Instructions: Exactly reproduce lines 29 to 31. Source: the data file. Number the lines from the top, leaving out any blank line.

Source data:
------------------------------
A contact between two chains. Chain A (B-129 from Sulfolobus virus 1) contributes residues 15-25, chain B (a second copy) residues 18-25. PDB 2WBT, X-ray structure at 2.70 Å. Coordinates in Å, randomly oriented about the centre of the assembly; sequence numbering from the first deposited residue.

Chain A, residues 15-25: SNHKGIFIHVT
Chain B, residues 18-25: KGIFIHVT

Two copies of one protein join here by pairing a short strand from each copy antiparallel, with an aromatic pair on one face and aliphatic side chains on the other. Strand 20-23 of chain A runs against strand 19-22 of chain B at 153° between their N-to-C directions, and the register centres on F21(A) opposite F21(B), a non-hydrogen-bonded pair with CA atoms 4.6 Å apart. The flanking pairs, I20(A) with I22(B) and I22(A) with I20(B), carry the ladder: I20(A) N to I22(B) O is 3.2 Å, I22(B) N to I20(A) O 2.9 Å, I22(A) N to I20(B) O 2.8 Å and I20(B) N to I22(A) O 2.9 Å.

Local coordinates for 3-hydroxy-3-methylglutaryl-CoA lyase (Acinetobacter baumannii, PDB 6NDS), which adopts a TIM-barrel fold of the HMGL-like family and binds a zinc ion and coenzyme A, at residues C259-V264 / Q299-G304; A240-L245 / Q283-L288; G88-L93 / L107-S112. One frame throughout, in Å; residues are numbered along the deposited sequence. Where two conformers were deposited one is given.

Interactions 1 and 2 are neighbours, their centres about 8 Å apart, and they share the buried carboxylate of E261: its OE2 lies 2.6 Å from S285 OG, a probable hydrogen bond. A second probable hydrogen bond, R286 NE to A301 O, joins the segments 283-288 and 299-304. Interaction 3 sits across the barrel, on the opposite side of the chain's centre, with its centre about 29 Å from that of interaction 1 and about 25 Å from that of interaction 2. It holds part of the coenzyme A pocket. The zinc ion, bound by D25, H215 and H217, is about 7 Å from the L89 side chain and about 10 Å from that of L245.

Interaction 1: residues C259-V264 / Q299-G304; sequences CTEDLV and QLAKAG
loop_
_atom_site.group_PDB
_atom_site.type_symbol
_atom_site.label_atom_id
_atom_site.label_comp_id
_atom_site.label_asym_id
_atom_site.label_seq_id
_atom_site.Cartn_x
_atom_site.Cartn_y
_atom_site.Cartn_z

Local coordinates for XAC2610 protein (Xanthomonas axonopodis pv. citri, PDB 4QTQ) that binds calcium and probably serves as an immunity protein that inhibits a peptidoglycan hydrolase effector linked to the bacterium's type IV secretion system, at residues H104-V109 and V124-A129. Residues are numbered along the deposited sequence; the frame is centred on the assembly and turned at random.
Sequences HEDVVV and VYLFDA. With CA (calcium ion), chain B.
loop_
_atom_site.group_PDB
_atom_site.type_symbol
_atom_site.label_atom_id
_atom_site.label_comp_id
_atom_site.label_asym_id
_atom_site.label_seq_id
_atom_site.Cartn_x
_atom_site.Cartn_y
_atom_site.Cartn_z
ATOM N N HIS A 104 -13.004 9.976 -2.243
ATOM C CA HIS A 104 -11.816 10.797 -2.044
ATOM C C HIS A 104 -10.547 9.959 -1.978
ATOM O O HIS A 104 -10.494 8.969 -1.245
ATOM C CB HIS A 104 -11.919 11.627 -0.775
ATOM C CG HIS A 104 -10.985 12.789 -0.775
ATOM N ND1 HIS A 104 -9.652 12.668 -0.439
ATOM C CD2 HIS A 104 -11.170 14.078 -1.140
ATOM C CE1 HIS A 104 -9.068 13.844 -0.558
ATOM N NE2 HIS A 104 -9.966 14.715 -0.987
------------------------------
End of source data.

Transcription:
_atom_site.Cartn_z
ATOM N N HIS A 104 -13.004 9.976 -2.243
ATOM C CA HIS A 104 -11.816 10.797 -2.044